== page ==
160 g whole wheat linguine or spaghetti
300 g (10 oz) mixed mushrooms or cremini* mushrooms
20 g (7 oz) hazelnuts, blanched (about 15 nuts)
1 garlic clove, large
2 tsp fresh sage, chopped (5 – 6 leaves)
1 ½ tbsp chives, chopped
1 tbsp parmesan cheese, grated
½ tbsp olive oil
Salt and freshly ground black pepper
To serve parmesan cheese, grated



Bring a large pot of lightly salted water to the boil for the pasta. Cook the pasta al dente, reserving a cup of the pasta cooking water before draining. Meanwhile, quickly rinse the mushrooms under cold water and immediately pat them dry with paper towels to stop them absorbing water, then slice roughly and set aside. Chop the hazel nuts and toast them in a large non-stick skillet for 1 – 2 minutes on medium-high heat. Remove the nuts and set aside. Chop the garlic clove finely, heat ½ tablespoon of olive oil in the skillet and sauté for 1 minute, add the mushrooms and cook for another 5 -7 minutes. Stir in the sage, half of the hazel nuts, the drained pasta and a ladleful of the reserved pasta cooking water. Gently toss over low heat for 2 minutes, adding more of the pasta water as necessary. Stir in the parmesan, taste and season with salt and pepper. Transfer the pasta to individual plates, sprinkle over the remaining hazel nuts and the chopped chives. Serve with additional parmesan on the side.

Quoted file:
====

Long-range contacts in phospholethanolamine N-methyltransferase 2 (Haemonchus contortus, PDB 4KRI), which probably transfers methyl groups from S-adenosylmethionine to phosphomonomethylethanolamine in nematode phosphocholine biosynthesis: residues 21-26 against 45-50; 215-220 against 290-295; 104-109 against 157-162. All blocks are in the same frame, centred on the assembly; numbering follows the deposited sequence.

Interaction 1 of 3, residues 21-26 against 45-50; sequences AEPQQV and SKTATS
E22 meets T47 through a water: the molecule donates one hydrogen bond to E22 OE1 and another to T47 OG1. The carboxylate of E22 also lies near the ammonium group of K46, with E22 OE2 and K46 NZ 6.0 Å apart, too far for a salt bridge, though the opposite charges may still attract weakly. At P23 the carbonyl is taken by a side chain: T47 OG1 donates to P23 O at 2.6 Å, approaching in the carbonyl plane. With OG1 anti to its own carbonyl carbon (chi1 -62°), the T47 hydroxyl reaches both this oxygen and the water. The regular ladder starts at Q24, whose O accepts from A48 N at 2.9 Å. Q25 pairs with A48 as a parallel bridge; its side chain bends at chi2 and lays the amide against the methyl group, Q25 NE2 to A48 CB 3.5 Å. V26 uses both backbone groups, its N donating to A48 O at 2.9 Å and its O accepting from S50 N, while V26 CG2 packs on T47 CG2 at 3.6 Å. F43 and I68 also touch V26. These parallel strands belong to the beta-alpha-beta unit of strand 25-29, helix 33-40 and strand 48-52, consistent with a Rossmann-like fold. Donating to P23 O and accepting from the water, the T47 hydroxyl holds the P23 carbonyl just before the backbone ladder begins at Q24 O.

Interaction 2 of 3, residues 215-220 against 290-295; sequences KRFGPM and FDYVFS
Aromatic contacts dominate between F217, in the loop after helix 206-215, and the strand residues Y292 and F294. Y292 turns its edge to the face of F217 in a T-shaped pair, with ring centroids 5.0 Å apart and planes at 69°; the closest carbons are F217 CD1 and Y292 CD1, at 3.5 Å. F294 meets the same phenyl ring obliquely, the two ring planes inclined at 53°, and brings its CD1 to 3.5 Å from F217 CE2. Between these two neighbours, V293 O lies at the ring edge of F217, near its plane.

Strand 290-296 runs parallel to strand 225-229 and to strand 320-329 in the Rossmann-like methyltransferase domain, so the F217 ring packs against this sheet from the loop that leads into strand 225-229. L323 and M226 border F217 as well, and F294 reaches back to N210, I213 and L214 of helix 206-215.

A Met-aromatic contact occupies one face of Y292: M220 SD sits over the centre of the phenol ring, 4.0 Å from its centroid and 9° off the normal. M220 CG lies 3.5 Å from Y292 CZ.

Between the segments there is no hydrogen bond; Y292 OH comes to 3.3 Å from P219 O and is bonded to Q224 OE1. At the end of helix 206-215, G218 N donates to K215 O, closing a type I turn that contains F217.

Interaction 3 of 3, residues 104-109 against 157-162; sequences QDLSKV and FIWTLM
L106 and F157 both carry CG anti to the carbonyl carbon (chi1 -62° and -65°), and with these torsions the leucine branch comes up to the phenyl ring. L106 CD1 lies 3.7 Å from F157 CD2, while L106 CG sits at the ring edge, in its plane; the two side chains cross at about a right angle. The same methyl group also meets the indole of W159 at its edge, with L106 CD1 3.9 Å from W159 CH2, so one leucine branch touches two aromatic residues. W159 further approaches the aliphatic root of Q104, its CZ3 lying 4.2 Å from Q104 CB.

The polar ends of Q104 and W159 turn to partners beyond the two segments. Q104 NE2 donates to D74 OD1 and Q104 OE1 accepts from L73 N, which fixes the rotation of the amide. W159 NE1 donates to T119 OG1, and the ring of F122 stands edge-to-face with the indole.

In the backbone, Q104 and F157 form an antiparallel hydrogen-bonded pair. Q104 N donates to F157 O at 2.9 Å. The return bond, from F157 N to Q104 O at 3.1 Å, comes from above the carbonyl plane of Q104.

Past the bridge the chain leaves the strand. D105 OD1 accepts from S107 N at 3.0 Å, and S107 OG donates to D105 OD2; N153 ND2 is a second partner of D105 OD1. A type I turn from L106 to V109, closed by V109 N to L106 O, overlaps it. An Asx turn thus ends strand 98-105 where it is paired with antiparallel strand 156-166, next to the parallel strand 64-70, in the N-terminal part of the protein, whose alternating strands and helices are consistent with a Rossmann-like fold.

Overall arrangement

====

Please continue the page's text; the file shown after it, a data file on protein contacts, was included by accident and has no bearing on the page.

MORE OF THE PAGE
Cremini mushrooms are the brown, original variety of the white button (champignon) mushrooms and go under many different names: Swiss brown, Roman brown, chestnut, Italian (brown), baby-bella, etc. As compared to the white version, the cremini have a lower water content and don’t lose as much of their volume when cooked. They have a more defined flavour and a somewhat higher nutritional value than their white cousins. Raw cremini mushrooms are a rich source of B vitamins, in particular riboflavin (B2), providing 42% of the RDA per 100 g (3.5 oz), niacin (B3) 25% and pantothenic acid (B5) 30%, as well as high levels of selenium 37% and copper 25%. They are also a moderate source of phosphorus, zinc and potassium. The vitamin D content is minimal in cultivated cremini and champignon mushrooms, but with a similar reaction in humans, they develop large quantities of this vitamin when exposed to sunlight, even after harvest. To increase your mushrooms vitamin D level, all you need to do is to spread them on a plate and expose them to direct sunlight for a couple of hours, then move them to a shady place for another hour to complete the photochemical process.


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